A University of Chicago instrument will be riding shotgun on the first spacecraft designed to return a sample of a comet to Earth. NASA plans to launch the Stardust spacecraft to Comet Wild-2 as early as Feb. 6.
Stardust will be blasted with a hail of dust particles traveling nearly four miles per second as the spacecraft approaches to within 93 miles of Comet Wild-2 (pronounced "Vilt"-2) in 2004. 8A special shield called the bumper shield will protect the main body of the spacecraft as it passes through the glowing gas cloud that surrounds the comet's solid nucleus. The detectors for Chicago's Dust Flux Monitor Instrument will be mounted on the front of the bumper shield.
"There, they will be exposed to the full force of the dust flux to measure the size of the dust particles the spacecraft encounters and map their distribution around the comet's nucleus," said Anthony Tuzzolino, Senior Scientist at Chicago's Laboratory for Astrophysics & Space Research.
The DFMI was not originally part of the Stardust mission. Noel Hinners, vice president of spacecraft contractor Lockheed Martin Astronautics, suggested its addition to provide rapid measurement of the dust density around the comet to help engineers and flight controllers assess the health and safety of the spacecraft as it approaches the comet. Ben Clark, also of Lockheed Martin, led the effort to find a way to integrate the experiment and the spacecraft, the design for which was already nearly complete.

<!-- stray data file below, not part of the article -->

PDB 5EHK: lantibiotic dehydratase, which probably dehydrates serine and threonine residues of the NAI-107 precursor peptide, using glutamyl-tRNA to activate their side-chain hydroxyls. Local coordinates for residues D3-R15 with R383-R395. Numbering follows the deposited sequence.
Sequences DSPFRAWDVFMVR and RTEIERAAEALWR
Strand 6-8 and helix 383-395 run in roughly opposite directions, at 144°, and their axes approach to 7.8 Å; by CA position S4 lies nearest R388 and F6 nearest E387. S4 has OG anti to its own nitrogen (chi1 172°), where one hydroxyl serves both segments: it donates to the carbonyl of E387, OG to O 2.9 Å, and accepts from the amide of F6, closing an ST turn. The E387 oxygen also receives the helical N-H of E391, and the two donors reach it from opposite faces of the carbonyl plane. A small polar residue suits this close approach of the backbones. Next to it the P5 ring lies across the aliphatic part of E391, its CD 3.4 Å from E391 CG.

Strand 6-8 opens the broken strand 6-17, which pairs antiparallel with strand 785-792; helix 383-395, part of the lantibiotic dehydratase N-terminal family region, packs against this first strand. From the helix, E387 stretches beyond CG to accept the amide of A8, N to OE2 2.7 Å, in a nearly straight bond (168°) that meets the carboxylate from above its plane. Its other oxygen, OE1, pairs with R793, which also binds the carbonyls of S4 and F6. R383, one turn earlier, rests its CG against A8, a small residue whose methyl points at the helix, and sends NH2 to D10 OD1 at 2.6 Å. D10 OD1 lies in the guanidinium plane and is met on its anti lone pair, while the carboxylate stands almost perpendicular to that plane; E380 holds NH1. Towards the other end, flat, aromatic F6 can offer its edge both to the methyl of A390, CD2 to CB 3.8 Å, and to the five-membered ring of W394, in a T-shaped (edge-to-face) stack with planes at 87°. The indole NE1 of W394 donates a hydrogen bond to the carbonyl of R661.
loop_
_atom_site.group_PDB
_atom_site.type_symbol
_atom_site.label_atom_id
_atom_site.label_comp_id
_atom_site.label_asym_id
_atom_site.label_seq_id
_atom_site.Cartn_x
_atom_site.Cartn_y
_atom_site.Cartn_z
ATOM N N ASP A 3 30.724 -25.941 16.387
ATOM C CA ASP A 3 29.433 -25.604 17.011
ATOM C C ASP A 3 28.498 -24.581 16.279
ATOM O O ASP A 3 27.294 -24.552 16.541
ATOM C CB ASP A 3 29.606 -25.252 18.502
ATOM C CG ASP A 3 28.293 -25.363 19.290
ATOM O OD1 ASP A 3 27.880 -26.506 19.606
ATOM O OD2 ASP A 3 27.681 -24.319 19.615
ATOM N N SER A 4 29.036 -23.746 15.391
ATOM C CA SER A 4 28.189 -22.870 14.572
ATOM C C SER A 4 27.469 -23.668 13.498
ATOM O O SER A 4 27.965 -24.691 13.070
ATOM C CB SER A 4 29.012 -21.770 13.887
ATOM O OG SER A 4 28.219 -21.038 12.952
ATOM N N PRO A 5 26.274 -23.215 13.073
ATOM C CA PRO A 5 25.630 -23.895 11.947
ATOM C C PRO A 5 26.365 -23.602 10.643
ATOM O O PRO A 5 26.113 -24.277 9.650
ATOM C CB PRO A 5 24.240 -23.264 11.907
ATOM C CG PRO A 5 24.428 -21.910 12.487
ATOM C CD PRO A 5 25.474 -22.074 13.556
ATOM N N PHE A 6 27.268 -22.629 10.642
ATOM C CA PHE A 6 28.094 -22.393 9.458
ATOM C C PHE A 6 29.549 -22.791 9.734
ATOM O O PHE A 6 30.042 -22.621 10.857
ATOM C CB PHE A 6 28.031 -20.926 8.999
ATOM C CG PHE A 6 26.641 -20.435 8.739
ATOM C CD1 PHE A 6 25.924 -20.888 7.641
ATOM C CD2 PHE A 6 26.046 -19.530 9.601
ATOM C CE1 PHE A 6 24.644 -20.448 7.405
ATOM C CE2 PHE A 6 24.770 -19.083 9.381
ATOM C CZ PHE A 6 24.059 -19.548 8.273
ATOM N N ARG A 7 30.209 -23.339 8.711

"Our instrument performs an important health-hazard function," Tuzzolino said. "Conditions may be far more hazardous than we thought as we approach the comet." If so, DFMI data will warn mission controllers that it is time to take protective measures for the spacecraft.
Scientists also will correlate DFMI's data with the samples that Stardust will collect from the comet and return to Earth in 2006. Stardust will use a material called aerogel to collect the samples without damaging or altering the speeding particles. Aerogel is a silica-based solid with a porous, sponge-like structure that consists mostly of empty space. "It is so light that it has been called 'solid smoke,'" Tuzzolino said.
The other instruments aboard Stardust include a camera to take detailed photographs of the comet's surface features, and the Cometary and Interstellar Dust Analyzer, which will analyze the composition of the comet's dust particles.
The DFMI consists of an electronics box, two detectors mounted on the front of the spacecraft's bumper shield and two acoustic sensors, measurements from which will be analyzed by a team headed by Professor J.A.M. McDonnell of the University of Kent in England.
The detectors consist of a polarized plastic material. "The material is similar to Saran wrap," Tuzzolino said. The material generates an electrical pulse when hit by small, high-speed particles, even those many times smaller than a sand grain.
The two acoustic sensors are embedded between layers of the shield that protects the spacecraft from impacting dust particles. "The acoustic sensors will be triggered by a large impact particle that hits the shield anywhere," said LASR Senior Scientist Bruce McKibben.
Stardust will meet Comet Wild-2 at a distance of 242 million miles from Earth, following a flight trajectory that will loop twice around the sun. The spacecraft will loop once more around sun after its comet encounter on the way back to Earth.